But, with food, I think it's a matter of inventorying your physical sensations head to toe, and also as a whole. How is the food you're eating making you feel? Do you feel satisfied or still hungry? Do you feel light or is the food sitting kind of heavily? Do you feel energized or dragged down? How's your mental clarity? Do you feel spacey or more grounded? Do you feel noticeably happier or more sad than before? How are all of these things mapping out over time? Is your weight moving in a positive direction for you? Are your illnesses improving? Food is medicine, after all; it has all of these effects and many more!

For now, I think I can safely check purple corn off of my own personal list of foods that make me feel good. I suspect my old assertion about "being able to eat a Big Mac without any side effects" no longer applies -- and maybe this is a good thing. I think perhaps it signals some progress in my journey toward optimal health.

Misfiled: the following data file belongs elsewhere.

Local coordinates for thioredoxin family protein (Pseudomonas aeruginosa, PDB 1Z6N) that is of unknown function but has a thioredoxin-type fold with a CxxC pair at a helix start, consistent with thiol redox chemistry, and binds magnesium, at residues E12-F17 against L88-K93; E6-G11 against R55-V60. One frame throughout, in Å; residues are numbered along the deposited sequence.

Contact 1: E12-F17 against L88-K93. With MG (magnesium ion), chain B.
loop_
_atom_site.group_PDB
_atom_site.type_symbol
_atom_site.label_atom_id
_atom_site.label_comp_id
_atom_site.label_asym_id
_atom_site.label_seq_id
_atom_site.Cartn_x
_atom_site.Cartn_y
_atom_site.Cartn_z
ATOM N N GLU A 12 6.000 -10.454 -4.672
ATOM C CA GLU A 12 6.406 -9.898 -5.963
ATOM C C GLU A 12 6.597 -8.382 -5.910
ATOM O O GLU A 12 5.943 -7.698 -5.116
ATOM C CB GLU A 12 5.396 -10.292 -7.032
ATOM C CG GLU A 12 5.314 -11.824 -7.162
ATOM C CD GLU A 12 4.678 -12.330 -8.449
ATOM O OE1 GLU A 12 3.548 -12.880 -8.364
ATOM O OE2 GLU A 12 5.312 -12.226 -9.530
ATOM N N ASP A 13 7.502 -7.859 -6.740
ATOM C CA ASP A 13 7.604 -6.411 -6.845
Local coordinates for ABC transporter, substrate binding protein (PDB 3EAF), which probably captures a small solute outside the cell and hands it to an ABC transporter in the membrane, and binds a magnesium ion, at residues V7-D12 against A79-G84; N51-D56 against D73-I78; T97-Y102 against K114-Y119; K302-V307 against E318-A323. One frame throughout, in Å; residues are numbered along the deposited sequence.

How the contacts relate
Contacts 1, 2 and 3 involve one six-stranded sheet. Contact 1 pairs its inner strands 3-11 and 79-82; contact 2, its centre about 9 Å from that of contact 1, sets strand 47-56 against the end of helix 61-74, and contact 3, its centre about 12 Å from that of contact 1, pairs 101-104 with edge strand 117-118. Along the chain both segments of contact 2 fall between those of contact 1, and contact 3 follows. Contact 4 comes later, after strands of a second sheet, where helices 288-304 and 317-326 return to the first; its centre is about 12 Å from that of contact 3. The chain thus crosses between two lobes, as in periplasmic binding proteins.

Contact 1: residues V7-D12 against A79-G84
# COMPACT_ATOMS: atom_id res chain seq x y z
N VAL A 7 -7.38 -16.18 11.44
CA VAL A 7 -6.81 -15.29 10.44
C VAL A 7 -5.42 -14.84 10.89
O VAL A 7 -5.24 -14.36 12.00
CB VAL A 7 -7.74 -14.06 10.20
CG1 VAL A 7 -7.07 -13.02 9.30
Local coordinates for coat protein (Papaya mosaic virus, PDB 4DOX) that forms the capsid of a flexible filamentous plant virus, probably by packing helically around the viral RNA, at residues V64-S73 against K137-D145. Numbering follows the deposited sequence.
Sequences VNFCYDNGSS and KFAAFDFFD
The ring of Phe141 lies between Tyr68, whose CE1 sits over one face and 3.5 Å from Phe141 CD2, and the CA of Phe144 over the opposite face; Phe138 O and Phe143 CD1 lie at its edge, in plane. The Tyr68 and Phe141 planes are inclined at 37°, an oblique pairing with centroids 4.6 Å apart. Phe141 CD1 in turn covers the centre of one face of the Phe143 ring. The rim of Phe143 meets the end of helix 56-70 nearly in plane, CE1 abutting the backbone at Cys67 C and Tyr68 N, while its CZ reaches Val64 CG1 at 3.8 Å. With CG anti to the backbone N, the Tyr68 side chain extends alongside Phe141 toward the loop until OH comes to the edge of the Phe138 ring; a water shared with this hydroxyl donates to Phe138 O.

In any case, I think this kind of purposeful introspection is healthy, and something we should all strive to do more often.How about you? Had any similar experiences? What have you learned from them?

Original Comments

Below, we have included the original comments from this blog post. Additional comments may be made via Facebook, below.

On April 15, 2009, essie wrote:

Jim here again... What do you think of that montage of vintage cigarette advertisements ! Knowing what we now know about cigarettes, it's tough to believe that such ads could have existed only 50 years ago, but the campaigns were real. Did doctors actually see no harm in cigarettes? Were there no pulmonary specialists back then who thought that habitually inhaling smoke might not be such a healthy idea Who knows... ?As I like to believe when it comes to doctors, even though they're quite oblivious to the harmful effects that chemicals have on our bodies, they do seem to mean well (in their own deluded ways). So, I don't hold it against them so much as I now hold it against individuals to think for themselves and challenge healthcare practitioners.